Small World kinda stuff goin' on here. For TDY we lived on Mexico Beach. It was a great time to be a kid.

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Response to snort (Reply #12)

Mon May 17, 2021, 09:35 PM

13. We were in Castle in the early 50's.

Right we lived on the beach in Okinawa, it was really great.

And in Japan we lived out in the paddies right outside of Tokyo.
I loved everything about Japan. And am partial to everything Asian to this day.

Being an AF brat had pros and cons. Certainly should hardship assignments, and constant moving around.
But great DOD schools, loved the air bases, and loved living in different areas of the US and Asia.

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Response to Irish_Dem (Reply #13)

Tue May 18, 2021, 11:22 AM

17. We also were stationed at Castle in 50's and went to Japan

and then March, Ellsworth, Wiesbaden, near Tokyo, that's just for starters

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Response to turbinetree (Reply #17)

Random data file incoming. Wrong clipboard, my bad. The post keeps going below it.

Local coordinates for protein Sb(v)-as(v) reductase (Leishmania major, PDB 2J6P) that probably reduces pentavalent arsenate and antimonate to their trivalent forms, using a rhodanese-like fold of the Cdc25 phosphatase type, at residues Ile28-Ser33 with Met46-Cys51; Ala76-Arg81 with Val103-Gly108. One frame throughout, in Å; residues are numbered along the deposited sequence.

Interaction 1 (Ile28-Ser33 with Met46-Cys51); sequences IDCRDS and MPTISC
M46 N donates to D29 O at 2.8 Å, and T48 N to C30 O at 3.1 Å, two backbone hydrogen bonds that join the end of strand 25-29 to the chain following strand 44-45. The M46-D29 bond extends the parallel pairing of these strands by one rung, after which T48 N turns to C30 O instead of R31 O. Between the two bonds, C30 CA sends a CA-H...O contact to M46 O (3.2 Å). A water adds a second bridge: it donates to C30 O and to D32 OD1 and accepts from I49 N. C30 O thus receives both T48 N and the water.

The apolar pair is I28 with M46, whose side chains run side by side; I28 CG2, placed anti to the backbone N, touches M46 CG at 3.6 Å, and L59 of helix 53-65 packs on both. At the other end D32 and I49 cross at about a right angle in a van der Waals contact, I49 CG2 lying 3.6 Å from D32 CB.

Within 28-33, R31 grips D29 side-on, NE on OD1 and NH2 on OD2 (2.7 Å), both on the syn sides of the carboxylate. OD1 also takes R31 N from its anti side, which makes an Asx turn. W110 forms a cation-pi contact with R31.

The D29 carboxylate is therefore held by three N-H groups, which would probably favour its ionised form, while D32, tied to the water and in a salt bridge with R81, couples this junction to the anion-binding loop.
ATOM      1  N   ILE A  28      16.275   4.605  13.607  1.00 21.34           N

Tue May 18, 2021, 03:05 PM

18. When were you in Tokyo?

We were there in the early 60's.

My parents were at March before I was born.

I wish we had gotten to Germany.

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Response to Irish_Dem (Reply #18)

Tue May 18, 2021, 04:18 PM

19. Was in Utah and then we went to Tokyo in the very early 1950's came back and I could speak Japanese

better than I could speak English, very formative years like 5 years old, my brother was born in Japan.
I can still remember living off base in Germany and going down to the Rhine River and there was a bakery, that made marshmallow Germany chocolate cookie to this day that was and still is the best cookie I have ever had and we lived near a gasthaus in Wiesbaden.
It has been a amazing adventure.....

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Response to turbinetree (Reply #19)

Tue May 18, 2021, 04:24 PM